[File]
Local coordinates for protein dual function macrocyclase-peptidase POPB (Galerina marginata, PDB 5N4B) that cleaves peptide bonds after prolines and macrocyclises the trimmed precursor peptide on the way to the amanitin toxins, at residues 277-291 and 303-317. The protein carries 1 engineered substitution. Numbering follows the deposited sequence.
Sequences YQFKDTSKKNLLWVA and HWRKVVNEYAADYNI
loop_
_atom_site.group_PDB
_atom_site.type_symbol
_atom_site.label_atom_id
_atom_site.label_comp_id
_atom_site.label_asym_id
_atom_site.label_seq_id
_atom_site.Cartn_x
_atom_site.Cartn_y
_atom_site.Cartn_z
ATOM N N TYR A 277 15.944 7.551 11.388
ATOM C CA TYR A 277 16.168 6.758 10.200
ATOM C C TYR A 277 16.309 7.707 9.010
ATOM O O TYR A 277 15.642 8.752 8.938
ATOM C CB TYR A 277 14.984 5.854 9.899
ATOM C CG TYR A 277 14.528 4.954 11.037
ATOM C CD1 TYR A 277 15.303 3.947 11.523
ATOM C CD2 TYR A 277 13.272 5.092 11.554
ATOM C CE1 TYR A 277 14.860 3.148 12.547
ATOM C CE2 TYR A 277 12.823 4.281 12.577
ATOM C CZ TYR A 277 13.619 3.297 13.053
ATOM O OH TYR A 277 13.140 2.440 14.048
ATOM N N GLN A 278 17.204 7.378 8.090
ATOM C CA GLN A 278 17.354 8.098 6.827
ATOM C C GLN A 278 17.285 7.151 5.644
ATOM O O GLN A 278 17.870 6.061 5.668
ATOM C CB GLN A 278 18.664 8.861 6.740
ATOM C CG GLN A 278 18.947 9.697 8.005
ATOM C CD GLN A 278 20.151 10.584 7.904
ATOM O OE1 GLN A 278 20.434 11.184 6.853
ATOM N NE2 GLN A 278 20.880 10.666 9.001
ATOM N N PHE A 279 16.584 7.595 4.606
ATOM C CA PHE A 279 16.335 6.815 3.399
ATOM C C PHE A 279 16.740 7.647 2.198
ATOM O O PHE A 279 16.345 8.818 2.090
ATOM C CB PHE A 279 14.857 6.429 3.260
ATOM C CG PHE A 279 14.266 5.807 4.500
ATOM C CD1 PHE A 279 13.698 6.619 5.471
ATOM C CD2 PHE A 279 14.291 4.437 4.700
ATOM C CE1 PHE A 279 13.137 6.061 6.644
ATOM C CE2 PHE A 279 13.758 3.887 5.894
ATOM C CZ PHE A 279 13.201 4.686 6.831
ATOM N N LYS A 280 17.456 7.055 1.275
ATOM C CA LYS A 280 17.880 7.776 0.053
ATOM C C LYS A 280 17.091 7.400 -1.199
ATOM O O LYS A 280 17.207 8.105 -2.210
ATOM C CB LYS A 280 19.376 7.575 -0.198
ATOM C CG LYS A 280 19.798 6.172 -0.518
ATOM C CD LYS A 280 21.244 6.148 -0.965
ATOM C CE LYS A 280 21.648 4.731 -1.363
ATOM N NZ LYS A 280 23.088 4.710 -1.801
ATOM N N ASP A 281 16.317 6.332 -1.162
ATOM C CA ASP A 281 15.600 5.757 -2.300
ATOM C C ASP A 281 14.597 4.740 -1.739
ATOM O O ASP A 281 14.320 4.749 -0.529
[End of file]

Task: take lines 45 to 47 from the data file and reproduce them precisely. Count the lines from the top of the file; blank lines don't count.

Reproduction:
ATOM N N LYS A 280 17.456 7.055 1.275
ATOM C CA LYS A 280 17.880 7.776 0.053
ATOM C C LYS A 280 17.091 7.400 -1.199